138

of the Efficacy of his Death for the Res.

of the State of the Antediluvian and

toration of Mankind

193

succreding Times, and Countries, in

of the Resurrection of the Body ib.

which Revelation was but lille

of the future general Judgment 197

known

ib.

SECTION IV.

or the Incapacity of mere Human Rea. Considerations on the Credibility of

son, in religious Matters, as it ap. Scripture

199

pears in the Mahometan and Popish Requisites for thoroughly examining
Inventions

141 the various kinds of Evidence for
Revelation not intended to supersede, Revelation

ib.
but improve Reason

142 Fallacious Proceedings of the Opposers

Objection, of the Aluse of Revelation, of Revealed Religion

by weak or designing Men, consider: Testimonies of Heathen Writers, which

ed

143 countenance Scripture

201

or its being unworthy of the Divine Simplicity of the Narration, an Argu-

Wisdom to have Recourse to an ex. ment for the Truth of the Accounts

traordinary Interposition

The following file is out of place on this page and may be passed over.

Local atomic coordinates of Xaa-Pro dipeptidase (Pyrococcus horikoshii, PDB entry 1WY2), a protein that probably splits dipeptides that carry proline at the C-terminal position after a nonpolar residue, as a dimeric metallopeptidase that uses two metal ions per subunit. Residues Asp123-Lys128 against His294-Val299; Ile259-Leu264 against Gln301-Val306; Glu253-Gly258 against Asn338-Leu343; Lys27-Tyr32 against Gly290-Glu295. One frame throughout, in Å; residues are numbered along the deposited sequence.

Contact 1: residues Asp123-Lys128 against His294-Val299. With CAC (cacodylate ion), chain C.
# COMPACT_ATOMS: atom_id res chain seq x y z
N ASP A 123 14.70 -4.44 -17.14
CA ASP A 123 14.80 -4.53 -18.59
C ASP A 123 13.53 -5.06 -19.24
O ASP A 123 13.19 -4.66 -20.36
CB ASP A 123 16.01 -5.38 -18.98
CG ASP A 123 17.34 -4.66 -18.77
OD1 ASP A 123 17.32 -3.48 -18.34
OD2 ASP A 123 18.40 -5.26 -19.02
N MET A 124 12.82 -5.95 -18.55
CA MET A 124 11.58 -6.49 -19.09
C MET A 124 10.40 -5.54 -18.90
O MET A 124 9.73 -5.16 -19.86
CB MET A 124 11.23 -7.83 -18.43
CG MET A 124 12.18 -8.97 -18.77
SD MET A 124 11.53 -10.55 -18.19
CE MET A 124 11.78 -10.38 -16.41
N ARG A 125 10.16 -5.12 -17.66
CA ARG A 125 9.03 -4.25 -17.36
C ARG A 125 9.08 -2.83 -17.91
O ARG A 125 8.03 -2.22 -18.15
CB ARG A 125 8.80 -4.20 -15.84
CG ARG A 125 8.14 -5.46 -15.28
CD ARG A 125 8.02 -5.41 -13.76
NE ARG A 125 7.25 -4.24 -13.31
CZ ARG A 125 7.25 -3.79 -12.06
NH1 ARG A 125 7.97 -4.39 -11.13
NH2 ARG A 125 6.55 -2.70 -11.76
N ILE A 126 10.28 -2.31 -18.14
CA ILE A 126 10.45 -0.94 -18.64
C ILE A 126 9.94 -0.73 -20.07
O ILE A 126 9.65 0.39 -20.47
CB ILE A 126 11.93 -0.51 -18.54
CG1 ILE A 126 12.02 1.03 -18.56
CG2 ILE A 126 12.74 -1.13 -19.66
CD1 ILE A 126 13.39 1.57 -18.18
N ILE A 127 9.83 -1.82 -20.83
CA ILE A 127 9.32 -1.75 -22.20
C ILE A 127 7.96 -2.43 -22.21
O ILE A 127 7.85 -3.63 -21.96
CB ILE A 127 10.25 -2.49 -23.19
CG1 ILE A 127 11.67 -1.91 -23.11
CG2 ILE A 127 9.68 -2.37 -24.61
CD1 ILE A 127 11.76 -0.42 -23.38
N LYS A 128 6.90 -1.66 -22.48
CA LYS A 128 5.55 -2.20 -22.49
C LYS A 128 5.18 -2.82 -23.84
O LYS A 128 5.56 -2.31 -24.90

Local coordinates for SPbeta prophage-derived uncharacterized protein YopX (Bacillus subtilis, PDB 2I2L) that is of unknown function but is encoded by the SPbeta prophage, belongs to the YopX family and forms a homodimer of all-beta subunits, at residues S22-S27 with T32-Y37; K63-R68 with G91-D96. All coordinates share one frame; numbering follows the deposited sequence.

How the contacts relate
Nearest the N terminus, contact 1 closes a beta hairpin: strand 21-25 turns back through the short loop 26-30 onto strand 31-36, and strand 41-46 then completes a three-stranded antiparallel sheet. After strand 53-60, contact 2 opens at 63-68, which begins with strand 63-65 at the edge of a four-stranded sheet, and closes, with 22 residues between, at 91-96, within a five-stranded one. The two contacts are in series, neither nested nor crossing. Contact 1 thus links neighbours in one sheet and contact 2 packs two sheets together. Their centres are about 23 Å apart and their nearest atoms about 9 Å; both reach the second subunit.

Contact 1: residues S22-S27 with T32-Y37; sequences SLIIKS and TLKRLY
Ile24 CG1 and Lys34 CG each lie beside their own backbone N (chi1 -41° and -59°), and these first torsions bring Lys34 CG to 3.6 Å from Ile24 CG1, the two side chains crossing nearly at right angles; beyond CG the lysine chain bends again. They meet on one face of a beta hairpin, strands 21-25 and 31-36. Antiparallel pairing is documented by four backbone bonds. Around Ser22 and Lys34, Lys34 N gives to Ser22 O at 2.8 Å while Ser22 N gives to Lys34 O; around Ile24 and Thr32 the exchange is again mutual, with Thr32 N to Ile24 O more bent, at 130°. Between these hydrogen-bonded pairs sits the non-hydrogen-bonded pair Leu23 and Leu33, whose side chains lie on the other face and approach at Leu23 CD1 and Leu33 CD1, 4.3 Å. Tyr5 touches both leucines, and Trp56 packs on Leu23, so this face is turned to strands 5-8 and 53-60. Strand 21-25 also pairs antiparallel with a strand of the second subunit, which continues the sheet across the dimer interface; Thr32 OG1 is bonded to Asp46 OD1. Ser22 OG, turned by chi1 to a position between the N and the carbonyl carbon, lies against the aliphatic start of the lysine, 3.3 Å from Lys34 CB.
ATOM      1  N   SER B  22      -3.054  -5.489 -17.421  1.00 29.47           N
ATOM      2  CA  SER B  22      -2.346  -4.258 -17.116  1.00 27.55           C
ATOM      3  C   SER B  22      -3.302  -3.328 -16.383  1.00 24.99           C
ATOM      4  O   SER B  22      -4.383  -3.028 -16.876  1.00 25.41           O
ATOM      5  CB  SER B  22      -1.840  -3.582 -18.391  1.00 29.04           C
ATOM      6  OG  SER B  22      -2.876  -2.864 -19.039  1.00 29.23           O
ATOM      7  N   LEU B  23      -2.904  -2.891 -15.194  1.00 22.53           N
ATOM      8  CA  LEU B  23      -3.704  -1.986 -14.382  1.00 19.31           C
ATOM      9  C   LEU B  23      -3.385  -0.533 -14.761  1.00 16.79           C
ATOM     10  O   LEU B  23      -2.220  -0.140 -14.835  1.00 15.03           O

given in Holy Scripture

205

Revelation analogous to the Constitu. of the Scripture Miracles

tion and Course of the World 145 of the Difficulties of the Dæmoniacs 213

Absurdity of opposing Revelation on of Prophecy

218

account of its not suiting our pre-con-

A view of some of the most unquestion-

ceived Notions

146 able Predictions of Holy Scripture 220

Difficulties to be expected in a Reve No satisfactory Account to be given of

lation from God

148 the Prevalence, and Establishment

Difficulties no objection ; though direct of Christianity, but its being really a

absurdities and Contradictions are 150 Divine Institution

233

That Revelation might be expected That Christ must have either been truly

to suit our Notions in some particu. the Son of God and Saviour of the

lars, and in others to differ froin them 151 World, or an Impostor. or Madman 234